OrthoBuzz occasionally receives posts from guest bloggers. The following contribution comes from Rob Christian, MD and Maddy Lyons, MD.
Editor’s Note: The application deadline for the 2019-2020 JBJS Robert Bucholz Resident Journal Club Grant Program has been extended to November 1, 2019.
Junior residents often hear attendings, fellows, and senior residents quote landmark studies, but few find the time to track down and read these important papers on their own. So, when the Northwestern University Orthopaedic Residency Program was awarded one of the JBJS Robert Bucholz Resident Journal Club Grants, Haley Smith, MD (PGY-2) and I used the funding to pilot an Intern Journal Club, inviting all the interns in orthopaedic surgery residency programs across Chicago to read and discuss landmark studies.
Over the last decade, several hospitals in Chicago, such as John H. Stroger, Jr. Hospital of Cook County and Ann & Robert H. Lurie Children’s Hospital of Chicago, have trained teams of orthopaedic residents from multiple programs. Working in the hospital with residents from different programs is a great educational experience, and we thought these resident teams could be even more effective if they interacted with one another prior to working together in the hospital.
Our Intern Journal Club met quarterly, and had impressive attendance, especially considering the busy intern work schedule. Each journal club session featured 4 to 5 landmark studies (suitable for PGY-1s), and discussions were led by senior residents selected across the programs. Articles discussed came from all orthopaedic subspecialties. In addition to literature-based discussions, the get-togethers fostered collegial relationships among the different programs.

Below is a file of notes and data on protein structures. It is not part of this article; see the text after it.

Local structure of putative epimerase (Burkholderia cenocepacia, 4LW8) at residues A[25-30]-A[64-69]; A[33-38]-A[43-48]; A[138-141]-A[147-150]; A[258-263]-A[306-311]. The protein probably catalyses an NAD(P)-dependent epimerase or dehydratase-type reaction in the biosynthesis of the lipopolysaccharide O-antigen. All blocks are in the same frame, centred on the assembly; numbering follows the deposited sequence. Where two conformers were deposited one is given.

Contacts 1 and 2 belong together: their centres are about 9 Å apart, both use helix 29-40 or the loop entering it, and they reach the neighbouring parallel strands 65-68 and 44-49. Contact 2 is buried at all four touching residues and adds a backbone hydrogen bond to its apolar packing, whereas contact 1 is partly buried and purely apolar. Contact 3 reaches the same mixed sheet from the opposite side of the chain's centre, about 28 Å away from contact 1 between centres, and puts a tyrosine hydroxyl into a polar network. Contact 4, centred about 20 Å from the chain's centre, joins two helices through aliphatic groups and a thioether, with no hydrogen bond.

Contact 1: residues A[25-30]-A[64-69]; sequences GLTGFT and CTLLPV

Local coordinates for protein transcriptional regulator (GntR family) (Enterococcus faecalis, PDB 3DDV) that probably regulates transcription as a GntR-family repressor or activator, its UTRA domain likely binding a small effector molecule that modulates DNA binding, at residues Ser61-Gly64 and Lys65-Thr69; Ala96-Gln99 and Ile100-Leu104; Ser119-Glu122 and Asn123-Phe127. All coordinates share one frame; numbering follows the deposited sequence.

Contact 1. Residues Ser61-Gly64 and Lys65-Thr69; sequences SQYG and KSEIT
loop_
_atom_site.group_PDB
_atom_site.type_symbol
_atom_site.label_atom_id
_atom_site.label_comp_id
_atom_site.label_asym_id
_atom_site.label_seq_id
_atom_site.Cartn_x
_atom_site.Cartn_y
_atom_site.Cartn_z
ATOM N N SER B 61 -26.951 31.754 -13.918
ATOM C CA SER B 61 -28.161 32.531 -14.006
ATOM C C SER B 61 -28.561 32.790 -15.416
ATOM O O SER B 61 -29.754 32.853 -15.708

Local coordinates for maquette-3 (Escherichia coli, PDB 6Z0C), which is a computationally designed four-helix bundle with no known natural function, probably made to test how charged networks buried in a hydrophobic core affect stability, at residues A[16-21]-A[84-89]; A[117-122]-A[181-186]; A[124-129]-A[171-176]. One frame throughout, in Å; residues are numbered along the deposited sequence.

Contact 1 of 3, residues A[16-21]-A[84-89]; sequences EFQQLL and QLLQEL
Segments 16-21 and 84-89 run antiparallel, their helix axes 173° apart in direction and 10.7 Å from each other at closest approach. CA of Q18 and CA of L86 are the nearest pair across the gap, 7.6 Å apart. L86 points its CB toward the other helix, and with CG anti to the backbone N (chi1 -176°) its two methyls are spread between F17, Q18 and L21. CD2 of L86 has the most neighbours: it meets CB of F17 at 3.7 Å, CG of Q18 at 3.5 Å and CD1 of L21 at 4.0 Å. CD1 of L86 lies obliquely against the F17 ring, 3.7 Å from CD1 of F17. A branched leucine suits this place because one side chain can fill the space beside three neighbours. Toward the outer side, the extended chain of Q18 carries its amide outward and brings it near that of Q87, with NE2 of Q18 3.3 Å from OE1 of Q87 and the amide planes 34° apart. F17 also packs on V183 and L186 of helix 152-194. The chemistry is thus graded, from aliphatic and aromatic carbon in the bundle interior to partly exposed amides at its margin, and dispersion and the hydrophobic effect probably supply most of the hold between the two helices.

For me, the most rewarding part of the Intern Journal Club has been meeting the interns as they begin their residencies and guiding discussion to help them think critically about orthopaedic literature. With the continued support of the JBJS Robert Bucholz Resident Journal Club Grant, we look forward to continuing to host the Intern Journal Club for this year’s intern class.
Rob Christian, MD (PGY-5)
McGaw Medical Center of Northwestern University